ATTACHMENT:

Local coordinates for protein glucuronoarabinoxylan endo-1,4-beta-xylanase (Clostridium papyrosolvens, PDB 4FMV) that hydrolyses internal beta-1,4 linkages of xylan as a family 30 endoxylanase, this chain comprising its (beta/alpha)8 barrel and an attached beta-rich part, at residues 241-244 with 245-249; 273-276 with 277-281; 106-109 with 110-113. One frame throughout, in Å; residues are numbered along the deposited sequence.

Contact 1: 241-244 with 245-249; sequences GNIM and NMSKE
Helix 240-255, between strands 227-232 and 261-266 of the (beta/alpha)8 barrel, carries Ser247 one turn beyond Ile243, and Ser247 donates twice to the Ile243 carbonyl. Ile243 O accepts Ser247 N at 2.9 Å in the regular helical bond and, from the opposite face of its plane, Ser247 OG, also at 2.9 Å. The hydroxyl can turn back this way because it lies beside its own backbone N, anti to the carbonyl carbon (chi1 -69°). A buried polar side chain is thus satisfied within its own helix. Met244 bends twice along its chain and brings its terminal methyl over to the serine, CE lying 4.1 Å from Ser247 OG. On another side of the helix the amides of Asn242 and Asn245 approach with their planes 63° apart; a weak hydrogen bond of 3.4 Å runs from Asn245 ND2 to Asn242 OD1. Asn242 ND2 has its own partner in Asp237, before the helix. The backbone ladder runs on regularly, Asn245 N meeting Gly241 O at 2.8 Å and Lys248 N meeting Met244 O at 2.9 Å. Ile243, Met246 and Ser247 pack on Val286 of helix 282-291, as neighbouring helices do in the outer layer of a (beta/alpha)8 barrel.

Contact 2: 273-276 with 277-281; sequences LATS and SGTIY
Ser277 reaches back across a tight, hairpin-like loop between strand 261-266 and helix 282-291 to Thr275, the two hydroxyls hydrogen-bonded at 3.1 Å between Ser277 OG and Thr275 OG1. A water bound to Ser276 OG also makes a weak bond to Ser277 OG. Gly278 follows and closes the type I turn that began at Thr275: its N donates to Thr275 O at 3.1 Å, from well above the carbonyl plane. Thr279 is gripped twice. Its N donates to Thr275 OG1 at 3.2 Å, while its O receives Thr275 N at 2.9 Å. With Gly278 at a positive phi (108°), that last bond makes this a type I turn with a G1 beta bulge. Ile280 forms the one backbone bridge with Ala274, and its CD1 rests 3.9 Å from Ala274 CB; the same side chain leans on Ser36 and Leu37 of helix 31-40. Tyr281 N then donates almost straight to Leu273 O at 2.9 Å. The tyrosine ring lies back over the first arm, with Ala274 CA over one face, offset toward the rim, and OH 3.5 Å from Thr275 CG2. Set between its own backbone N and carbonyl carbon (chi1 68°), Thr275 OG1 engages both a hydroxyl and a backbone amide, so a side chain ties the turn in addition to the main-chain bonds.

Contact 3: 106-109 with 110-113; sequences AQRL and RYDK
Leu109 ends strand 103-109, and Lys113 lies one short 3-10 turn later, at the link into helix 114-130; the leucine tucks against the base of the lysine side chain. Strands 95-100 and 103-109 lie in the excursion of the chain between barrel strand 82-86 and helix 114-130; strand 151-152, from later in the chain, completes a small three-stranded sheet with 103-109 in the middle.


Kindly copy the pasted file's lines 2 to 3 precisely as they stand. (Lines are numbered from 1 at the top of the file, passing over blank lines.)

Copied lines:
Contact 1: 241-244 with 245-249; sequences GNIM and NMSKE
Helix 240-255, between strands 227-232 and 261-266 of the (beta/alpha)8 barrel, carries Ser247 one turn beyond Ile243, and Ser247 donates twice to the Ile243 carbonyl. Ile243 O accepts Ser247 N at 2.9 Å in the regular helical bond and, from the opposite face of its plane, Ser247 OG, also at 2.9 Å. The hydroxyl can turn back this way because it lies beside its own backbone N, anti to the carbonyl carbon (chi1 -69°). A buried polar side chain is thus satisfied within its own helix. Met244 bends twice along its chain and brings its terminal methyl over to the serine, CE lying 4.1 Å from Ser247 OG. On another side of the helix the amides of Asn242 and Asn245 approach with their planes 63° apart; a weak hydrogen bond of 3.4 Å runs from Asn245 ND2 to Asn242 OD1. Asn242 ND2 has its own partner in Asp237, before the helix. The backbone ladder runs on regularly, Asn245 N meeting Gly241 O at 2.8 Å and Lys248 N meeting Met244 O at 2.9 Å. Ile243, Met246 and Ser247 pack on Val286 of helix 282-291, as neighbouring helices do in the outer layer of a (beta/alpha)8 barrel.